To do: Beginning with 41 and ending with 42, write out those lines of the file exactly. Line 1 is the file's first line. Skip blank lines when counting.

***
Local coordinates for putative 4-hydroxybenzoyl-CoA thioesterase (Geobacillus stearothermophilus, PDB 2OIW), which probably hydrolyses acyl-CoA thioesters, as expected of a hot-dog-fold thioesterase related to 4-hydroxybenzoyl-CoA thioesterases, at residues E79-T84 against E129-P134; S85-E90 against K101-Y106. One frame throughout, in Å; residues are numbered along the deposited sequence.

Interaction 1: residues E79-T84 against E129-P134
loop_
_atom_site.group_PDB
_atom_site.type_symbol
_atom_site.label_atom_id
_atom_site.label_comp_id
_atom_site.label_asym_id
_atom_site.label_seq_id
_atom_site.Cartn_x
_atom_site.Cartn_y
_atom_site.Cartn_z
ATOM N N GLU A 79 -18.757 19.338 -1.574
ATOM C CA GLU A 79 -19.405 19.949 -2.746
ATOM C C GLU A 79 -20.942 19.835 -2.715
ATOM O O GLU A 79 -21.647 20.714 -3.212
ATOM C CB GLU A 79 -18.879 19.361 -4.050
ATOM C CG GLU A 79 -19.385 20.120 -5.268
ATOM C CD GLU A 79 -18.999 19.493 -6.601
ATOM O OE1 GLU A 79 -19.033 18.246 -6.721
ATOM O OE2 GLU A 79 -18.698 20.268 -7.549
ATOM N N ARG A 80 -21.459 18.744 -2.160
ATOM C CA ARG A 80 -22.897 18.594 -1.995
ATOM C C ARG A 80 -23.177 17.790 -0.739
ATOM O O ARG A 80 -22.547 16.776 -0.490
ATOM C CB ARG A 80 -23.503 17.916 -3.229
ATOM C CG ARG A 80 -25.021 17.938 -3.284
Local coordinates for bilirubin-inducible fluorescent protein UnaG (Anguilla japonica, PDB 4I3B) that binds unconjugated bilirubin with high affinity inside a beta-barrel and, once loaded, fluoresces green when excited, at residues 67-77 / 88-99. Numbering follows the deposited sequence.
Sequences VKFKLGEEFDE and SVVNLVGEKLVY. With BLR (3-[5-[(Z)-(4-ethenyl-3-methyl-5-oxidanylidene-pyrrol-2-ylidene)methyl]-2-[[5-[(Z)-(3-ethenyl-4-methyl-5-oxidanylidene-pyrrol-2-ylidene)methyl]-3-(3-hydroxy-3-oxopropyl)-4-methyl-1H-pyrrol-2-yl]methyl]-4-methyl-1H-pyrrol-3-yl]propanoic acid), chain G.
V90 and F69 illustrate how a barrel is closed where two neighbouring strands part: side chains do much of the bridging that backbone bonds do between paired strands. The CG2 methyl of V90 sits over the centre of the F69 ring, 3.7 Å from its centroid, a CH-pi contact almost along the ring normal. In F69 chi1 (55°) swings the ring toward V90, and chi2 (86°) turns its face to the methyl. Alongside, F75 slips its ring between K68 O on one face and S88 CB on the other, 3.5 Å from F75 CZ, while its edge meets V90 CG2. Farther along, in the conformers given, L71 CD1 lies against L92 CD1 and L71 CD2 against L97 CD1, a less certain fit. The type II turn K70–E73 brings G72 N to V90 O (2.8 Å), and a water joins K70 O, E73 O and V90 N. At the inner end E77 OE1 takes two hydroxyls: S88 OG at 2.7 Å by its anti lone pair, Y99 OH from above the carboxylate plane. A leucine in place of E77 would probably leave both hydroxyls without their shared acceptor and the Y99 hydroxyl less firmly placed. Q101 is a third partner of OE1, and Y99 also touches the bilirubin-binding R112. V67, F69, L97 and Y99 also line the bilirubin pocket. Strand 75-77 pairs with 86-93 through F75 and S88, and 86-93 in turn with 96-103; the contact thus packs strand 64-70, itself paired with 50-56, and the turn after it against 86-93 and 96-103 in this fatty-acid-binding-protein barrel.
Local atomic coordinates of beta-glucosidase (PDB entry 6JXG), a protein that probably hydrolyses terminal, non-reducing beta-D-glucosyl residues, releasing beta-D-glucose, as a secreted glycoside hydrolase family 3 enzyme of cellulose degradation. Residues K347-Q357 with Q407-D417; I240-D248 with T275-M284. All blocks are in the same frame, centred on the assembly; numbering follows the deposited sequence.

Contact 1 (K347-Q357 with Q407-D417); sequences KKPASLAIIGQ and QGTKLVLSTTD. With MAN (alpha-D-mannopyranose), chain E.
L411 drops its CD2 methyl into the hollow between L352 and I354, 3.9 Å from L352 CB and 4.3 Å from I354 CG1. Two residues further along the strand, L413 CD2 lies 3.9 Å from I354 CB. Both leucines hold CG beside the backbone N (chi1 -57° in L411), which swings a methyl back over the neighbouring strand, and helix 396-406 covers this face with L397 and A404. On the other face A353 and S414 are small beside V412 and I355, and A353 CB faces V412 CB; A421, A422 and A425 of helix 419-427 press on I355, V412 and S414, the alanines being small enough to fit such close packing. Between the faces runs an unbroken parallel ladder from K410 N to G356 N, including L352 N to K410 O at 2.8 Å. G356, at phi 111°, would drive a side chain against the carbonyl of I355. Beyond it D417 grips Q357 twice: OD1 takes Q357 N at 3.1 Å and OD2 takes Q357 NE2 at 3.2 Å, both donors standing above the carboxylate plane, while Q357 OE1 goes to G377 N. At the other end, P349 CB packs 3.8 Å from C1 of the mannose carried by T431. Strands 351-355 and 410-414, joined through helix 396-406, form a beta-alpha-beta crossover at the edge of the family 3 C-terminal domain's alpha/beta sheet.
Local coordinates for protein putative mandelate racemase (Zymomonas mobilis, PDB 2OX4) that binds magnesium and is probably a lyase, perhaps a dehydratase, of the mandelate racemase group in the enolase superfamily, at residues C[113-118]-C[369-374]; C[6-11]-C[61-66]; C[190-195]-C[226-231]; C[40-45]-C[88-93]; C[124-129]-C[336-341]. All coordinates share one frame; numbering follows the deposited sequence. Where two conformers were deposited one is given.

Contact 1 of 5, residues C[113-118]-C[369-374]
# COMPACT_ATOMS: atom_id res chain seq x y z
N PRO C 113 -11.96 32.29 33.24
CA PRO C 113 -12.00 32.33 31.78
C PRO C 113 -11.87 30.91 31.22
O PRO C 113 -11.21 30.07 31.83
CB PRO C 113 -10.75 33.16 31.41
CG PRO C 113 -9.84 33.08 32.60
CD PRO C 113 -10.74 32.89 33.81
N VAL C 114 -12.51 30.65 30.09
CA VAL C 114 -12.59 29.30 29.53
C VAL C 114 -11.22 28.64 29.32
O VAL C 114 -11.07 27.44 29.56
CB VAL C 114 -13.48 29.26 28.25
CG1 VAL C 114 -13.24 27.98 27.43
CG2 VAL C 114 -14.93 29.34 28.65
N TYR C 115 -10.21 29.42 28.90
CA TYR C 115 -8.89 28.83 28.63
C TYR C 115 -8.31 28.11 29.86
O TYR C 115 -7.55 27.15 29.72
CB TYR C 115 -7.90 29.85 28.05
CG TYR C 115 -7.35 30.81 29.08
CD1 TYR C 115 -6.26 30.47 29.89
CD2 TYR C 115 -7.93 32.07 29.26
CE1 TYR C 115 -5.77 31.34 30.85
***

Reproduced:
CB PRO C 113 -10.75 33.16 31.41
CG PRO C 113 -9.84 33.08 32.60